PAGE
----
So the potential embarrassment of the negative attention given to the piece (the authenticity of which was openly questioned by the Associated Press, the Los Angeles Times, and others) prior to the live auction was mitigated by the headline of it being “sold” for $1.35 million, and then everyone lost interest.
I guess it is a half empty/half full question… I’m surprised it was questioned at all by the mainstream media on the lead in, but a major fail on misreporting the outcome, and lacking the intellectual curiosity to follow it up meaningfully. Baby steps.
1) There Are Still Important Artifacts “Out There”
Just when you think all of the critical, historical artifacts have been known about and in most cases found… I’m always still surprised when things still turn up. Especially when there is so much media attention paid to the value of some pieces sold at auction.
I’ve experienced this a few times since launching the Original Prop Blog in 2007. One example being the prop carpet bag from Mary Poppins… A few years ago, the owner contacted me for advice about how to part with the piece, and I referred them to Profiles in History (with no referral fee/finder’s fee from Profiles); a fictionalized story of how Profiles came to find it was developed for the premiere episode of Hollywood Treasure.
For the record, since I’ve read a number of incorrect accounts about the background of the piece, the owner explained to me that his grandfather worked for the advertising agency Foot, Cone and Belding in Chicago. In the 1960’s, there was a promotional contest/giveaway and the grand prize was the original carpet bag from Mary Poppins filled with $10,000 in cash. He said that the winner was only interested in the money, and left the bag, so his grandfather kept it and gave it to his wife as a gift.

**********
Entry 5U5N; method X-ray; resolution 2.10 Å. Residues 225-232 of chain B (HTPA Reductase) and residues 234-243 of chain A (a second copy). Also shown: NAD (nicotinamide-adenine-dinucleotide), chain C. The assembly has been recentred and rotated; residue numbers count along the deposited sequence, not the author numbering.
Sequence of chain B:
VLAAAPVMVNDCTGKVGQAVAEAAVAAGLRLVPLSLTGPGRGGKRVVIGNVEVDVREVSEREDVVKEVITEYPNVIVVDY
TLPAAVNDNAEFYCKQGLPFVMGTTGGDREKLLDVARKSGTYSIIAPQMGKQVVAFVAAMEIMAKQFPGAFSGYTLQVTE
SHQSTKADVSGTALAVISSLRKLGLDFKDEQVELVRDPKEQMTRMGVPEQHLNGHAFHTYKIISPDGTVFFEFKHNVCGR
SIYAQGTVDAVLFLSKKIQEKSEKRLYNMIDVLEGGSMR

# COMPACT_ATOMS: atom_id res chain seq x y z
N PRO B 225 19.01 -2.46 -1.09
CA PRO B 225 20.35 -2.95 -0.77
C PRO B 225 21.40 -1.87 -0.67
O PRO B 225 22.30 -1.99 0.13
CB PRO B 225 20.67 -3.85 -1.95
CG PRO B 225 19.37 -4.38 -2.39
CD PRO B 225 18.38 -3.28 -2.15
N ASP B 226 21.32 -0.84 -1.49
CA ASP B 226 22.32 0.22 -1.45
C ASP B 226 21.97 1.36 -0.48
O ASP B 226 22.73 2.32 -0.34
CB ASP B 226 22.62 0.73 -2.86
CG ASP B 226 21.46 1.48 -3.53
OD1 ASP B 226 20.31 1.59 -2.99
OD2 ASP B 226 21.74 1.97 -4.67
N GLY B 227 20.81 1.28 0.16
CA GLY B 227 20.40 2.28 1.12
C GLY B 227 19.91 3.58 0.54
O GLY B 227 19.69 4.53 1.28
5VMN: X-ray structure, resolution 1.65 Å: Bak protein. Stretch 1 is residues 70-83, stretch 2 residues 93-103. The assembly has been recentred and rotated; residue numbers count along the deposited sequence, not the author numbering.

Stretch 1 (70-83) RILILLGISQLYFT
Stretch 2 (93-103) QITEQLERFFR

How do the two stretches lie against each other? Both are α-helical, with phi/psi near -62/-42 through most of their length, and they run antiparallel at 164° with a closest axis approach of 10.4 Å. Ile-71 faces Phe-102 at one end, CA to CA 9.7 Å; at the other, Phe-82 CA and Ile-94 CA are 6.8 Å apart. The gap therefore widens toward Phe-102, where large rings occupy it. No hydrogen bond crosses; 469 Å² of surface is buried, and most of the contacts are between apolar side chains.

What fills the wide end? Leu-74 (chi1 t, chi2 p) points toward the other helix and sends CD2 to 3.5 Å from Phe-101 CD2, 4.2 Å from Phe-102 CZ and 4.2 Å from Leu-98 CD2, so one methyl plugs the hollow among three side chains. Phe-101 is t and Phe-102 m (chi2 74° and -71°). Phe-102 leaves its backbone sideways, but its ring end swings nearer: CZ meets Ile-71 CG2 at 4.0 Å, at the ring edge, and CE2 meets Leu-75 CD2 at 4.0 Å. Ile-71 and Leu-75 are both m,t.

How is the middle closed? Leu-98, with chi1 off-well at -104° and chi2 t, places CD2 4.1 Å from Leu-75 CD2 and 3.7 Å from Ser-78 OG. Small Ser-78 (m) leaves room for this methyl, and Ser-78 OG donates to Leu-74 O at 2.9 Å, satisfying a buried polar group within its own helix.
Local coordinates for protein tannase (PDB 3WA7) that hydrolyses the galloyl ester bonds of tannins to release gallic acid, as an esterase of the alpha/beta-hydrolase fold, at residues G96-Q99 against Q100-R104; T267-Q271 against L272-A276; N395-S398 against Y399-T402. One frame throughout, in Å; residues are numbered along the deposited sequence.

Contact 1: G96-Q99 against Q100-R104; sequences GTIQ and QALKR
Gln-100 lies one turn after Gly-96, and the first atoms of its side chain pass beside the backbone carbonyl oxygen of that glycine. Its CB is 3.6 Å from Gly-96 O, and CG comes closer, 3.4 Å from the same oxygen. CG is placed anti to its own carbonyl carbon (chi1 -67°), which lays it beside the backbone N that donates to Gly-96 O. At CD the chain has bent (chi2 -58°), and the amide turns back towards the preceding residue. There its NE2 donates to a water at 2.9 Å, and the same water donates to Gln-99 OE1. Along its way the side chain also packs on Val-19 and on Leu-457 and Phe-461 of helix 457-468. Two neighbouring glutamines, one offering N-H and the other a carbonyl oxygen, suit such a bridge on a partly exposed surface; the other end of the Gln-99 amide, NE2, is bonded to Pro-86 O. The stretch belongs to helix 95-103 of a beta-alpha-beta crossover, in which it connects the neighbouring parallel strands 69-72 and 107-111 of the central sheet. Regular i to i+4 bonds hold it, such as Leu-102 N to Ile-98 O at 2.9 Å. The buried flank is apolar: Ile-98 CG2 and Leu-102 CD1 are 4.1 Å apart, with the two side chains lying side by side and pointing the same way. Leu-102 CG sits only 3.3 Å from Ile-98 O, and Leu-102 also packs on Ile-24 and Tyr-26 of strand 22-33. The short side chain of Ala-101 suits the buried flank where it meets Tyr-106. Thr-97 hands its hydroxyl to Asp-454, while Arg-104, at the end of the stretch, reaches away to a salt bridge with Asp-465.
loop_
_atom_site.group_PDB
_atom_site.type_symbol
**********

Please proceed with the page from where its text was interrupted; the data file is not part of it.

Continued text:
I always thought it was a cool story, and it ultimately sold at auction for six figures.
In any event, I do come across interesting things from time to time, and the biggest find in 2014 was not just pop culture artifacts but a principal in film and television, who himself was lost to time for decades. As with the Mary Poppins carpetbag owner, he actually found me by way of the Original Prop Blog.
I’ve done a number of stories about Colin Cantwell in the past few months, all of which can be read HERE.
Colin Cantwell is a scientist, inventor, artist, special and computer effects wizard, architect, and engineer, and played a significant role in Star Wars: A New Hope by making the first prototype models for George Lucas back in 1974/1975; the first realizations for the X-Wing Fighter, the Y-Wing Fighter, the Tie Fighter, the Star Destroyer, the Death Star, the Landspeeder, the Sandcrawler, and the Millennium Falcon, as well as the T-16 Skyhopper.
He also worked on 2001: A Space Odyssey, Close Encounters of the Third Kind, Omnimax/IMAX, Battlestar Galactica, Buck Rogers in the 25th Century, and WarGames, working with some of our greatest film auteurs like George Lucas, Stanley Kubrick, and Steven Spielberg. He worked with NASA and CBS on the Apollo XI moon landing mission. He even won over “the greatest architect of all-time”, Frank Lloyd Wright. And at 82 years of age, he continues to work on his life achievements; with his concept of Cosmic Biodesics, only now is the rest of the world catching up to his ideas.
It was personally rewarding for me help him part with his memorabilia collecting, which included never before seen by the public concept artwork created for Star Wars, but more than that helping add details about his contributions to the public awareness and pop culture history.
So as much as I tend to come around to feeling like there are no “secrets” still out there to be uncovered, maybe I shouldn’t be terribly surprised should something of significance come up in the future.